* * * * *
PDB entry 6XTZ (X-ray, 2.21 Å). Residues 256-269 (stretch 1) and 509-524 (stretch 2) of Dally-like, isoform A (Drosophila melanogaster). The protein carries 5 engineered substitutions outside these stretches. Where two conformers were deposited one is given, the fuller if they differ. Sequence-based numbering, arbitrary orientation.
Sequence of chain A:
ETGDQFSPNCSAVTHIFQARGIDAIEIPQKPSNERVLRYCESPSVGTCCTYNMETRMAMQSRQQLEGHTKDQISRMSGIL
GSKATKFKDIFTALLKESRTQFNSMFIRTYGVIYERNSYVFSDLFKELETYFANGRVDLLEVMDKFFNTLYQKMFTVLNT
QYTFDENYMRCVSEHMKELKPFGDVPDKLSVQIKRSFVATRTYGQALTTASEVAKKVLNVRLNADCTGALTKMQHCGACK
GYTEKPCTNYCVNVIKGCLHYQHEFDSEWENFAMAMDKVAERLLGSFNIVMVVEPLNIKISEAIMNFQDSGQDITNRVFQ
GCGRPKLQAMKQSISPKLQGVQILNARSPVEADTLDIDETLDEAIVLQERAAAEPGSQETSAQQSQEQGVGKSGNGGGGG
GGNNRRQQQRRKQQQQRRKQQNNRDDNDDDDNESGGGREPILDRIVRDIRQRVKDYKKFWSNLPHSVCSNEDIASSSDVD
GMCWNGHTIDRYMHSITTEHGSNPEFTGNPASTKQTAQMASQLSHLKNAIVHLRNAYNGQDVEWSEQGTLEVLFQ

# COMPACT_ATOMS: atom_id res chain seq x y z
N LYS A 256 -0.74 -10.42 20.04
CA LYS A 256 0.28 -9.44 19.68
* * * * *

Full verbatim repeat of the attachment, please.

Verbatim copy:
PDB entry 6XTZ (X-ray, 2.21 Å). Residues 256-269 (stretch 1) and 509-524 (stretch 2) of Dally-like, isoform A (Drosophila melanogaster). The protein carries 5 engineered substitutions outside these stretches. Where two conformers were deposited one is given, the fuller if they differ. Sequence-based numbering, arbitrary orientation.
Sequence of chain A:
ETGDQFSPNCSAVTHIFQARGIDAIEIPQKPSNERVLRYCESPSVGTCCTYNMETRMAMQSRQQLEGHTKDQISRMSGIL
GSKATKFKDIFTALLKESRTQFNSMFIRTYGVIYERNSYVFSDLFKELETYFANGRVDLLEVMDKFFNTLYQKMFTVLNT
QYTFDENYMRCVSEHMKELKPFGDVPDKLSVQIKRSFVATRTYGQALTTASEVAKKVLNVRLNADCTGALTKMQHCGACK
GYTEKPCTNYCVNVIKGCLHYQHEFDSEWENFAMAMDKVAERLLGSFNIVMVVEPLNIKISEAIMNFQDSGQDITNRVFQ
GCGRPKLQAMKQSISPKLQGVQILNARSPVEADTLDIDETLDEAIVLQERAAAEPGSQETSAQQSQEQGVGKSGNGGGGG
GGNNRRQQQRRKQQQQRRKQQNNRDDNDDDDNESGGGREPILDRIVRDIRQRVKDYKKFWSNLPHSVCSNEDIASSSDVD
GMCWNGHTIDRYMHSITTEHGSNPEFTGNPASTKQTAQMASQLSHLKNAIVHLRNAYNGQDVEWSEQGTLEVLFQ

# COMPACT_ATOMS: atom_id res chain seq x y z
N LYS A 256 -0.74 -10.42 20.04
CA LYS A 256 0.28 -9.44 19.68